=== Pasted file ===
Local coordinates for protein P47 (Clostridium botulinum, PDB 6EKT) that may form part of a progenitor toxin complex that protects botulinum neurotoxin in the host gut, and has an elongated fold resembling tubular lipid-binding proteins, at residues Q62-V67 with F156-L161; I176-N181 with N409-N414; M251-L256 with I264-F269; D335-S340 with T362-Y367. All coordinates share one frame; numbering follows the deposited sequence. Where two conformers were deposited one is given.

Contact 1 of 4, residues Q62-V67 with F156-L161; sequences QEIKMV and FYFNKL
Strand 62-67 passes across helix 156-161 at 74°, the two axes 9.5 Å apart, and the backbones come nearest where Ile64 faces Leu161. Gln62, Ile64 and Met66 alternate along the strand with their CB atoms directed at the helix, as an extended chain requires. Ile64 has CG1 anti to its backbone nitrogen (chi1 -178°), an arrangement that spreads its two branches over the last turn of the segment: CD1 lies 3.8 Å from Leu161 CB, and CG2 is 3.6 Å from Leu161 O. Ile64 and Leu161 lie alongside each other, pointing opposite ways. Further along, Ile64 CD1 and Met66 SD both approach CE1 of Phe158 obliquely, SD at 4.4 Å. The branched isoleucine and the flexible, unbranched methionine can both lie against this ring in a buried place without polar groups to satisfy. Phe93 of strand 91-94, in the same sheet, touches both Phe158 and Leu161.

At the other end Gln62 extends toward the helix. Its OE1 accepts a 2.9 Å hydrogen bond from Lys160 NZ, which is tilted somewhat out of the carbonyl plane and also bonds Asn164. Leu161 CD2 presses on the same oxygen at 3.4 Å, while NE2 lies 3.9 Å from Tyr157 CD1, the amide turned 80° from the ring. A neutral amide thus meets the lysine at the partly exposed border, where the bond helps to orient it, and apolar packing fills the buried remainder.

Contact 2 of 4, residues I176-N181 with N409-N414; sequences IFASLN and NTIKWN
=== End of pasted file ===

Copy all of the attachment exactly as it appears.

Local coordinates for protein P47 (Clostridium botulinum, PDB 6EKT) that may form part of a progenitor toxin complex that protects botulinum neurotoxin in the host gut, and has an elongated fold resembling tubular lipid-binding proteins, at residues Q62-V67 with F156-L161; I176-N181 with N409-N414; M251-L256 with I264-F269; D335-S340 with T362-Y367. All coordinates share one frame; numbering follows the deposited sequence. Where two conformers were deposited one is given.

Contact 1 of 4, residues Q62-V67 with F156-L161; sequences QEIKMV and FYFNKL
Strand 62-67 passes across helix 156-161 at 74°, the two axes 9.5 Å apart, and the backbones come nearest where Ile64 faces Leu161. Gln62, Ile64 and Met66 alternate along the strand with their CB atoms directed at the helix, as an extended chain requires. Ile64 has CG1 anti to its backbone nitrogen (chi1 -178°), an arrangement that spreads its two branches over the last turn of the segment: CD1 lies 3.8 Å from Leu161 CB, and CG2 is 3.6 Å from Leu161 O. Ile64 and Leu161 lie alongside each other, pointing opposite ways. Further along, Ile64 CD1 and Met66 SD both approach CE1 of Phe158 obliquely, SD at 4.4 Å. The branched isoleucine and the flexible, unbranched methionine can both lie against this ring in a buried place without polar groups to satisfy. Phe93 of strand 91-94, in the same sheet, touches both Phe158 and Leu161.

At the other end Gln62 extends toward the helix. Its OE1 accepts a 2.9 Å hydrogen bond from Lys160 NZ, which is tilted somewhat out of the carbonyl plane and also bonds Asn164. Leu161 CD2 presses on the same oxygen at 3.4 Å, while NE2 lies 3.9 Å from Tyr157 CD1, the amide turned 80° from the ring. A neutral amide thus meets the lysine at the partly exposed border, where the bond helps to orient it, and apolar packing fills the buried remainder.

Contact 2 of 4, residues I176-N181 with N409-N414; sequences IFASLN and NTIKWN